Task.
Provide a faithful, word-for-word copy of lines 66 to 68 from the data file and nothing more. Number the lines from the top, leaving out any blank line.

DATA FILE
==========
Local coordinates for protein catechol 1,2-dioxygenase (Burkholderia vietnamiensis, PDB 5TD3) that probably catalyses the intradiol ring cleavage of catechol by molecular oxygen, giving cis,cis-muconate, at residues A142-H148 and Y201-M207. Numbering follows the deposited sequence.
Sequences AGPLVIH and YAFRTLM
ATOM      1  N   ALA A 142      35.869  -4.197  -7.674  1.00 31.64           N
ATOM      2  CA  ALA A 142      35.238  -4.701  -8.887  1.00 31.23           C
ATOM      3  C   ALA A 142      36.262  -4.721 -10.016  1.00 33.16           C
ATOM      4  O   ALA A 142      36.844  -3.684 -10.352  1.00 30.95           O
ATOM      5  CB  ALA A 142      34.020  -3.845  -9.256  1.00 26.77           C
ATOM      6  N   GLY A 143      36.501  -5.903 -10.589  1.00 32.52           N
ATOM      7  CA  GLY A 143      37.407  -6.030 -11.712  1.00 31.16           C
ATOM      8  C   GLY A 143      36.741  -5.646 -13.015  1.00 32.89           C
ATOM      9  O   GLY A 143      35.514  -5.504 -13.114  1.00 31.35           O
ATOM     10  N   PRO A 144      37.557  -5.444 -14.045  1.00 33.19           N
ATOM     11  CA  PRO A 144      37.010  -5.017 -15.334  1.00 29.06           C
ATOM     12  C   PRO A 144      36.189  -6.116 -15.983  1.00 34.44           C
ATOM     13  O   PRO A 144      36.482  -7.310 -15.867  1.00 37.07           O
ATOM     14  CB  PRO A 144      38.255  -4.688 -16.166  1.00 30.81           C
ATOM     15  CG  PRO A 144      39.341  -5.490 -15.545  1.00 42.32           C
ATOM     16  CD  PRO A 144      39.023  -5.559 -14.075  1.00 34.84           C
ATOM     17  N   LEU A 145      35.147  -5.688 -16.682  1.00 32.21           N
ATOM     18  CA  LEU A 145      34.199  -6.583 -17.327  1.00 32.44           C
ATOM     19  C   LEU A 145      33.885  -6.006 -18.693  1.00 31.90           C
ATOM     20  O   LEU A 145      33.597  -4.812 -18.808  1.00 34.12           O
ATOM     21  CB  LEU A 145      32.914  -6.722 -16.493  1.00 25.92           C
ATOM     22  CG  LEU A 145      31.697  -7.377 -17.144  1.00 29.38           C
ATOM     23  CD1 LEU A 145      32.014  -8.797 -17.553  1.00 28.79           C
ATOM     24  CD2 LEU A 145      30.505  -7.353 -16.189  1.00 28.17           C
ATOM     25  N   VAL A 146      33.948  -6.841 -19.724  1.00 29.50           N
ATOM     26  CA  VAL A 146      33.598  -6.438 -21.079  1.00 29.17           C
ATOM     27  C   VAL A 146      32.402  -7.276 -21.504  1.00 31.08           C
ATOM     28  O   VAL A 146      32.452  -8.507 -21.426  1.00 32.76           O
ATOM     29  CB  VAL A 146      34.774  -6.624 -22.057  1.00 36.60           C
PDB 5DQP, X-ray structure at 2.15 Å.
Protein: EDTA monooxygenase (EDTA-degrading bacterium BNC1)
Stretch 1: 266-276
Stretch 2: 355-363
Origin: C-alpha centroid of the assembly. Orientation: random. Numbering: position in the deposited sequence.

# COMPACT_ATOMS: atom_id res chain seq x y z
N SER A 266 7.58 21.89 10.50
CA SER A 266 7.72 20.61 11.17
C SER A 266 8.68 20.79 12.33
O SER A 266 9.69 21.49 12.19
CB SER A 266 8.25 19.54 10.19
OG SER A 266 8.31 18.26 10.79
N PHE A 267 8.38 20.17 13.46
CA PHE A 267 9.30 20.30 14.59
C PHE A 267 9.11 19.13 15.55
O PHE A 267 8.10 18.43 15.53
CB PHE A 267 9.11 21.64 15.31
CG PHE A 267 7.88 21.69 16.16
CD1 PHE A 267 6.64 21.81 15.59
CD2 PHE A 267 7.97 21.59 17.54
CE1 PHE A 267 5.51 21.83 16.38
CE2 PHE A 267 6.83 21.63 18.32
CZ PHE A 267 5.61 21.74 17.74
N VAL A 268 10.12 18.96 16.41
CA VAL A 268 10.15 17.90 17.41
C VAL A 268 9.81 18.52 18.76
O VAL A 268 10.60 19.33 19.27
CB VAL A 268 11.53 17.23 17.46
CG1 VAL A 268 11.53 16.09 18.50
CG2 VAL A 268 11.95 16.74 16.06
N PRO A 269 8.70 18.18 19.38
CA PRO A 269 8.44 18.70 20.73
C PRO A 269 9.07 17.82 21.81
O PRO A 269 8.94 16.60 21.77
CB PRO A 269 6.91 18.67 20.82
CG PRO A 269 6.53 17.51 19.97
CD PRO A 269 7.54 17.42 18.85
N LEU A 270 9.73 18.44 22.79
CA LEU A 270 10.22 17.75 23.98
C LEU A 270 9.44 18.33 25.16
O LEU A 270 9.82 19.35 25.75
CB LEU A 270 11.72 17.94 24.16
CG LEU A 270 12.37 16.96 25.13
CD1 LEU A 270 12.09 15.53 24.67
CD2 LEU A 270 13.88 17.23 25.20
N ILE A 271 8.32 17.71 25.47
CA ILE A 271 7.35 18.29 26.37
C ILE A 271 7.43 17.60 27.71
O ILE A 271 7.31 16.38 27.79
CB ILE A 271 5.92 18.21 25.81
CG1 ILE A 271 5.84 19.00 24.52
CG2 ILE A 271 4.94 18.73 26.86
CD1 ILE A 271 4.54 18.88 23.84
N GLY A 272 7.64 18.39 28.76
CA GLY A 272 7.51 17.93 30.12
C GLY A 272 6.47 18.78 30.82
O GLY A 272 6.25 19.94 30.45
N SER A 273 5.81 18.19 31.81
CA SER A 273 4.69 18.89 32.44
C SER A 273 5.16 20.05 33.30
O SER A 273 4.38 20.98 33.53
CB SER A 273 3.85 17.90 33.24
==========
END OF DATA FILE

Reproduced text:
CB PRO A 269 6.91 18.67 20.82
CG PRO A 269 6.53 17.51 19.97
CD PRO A 269 7.54 17.42 18.85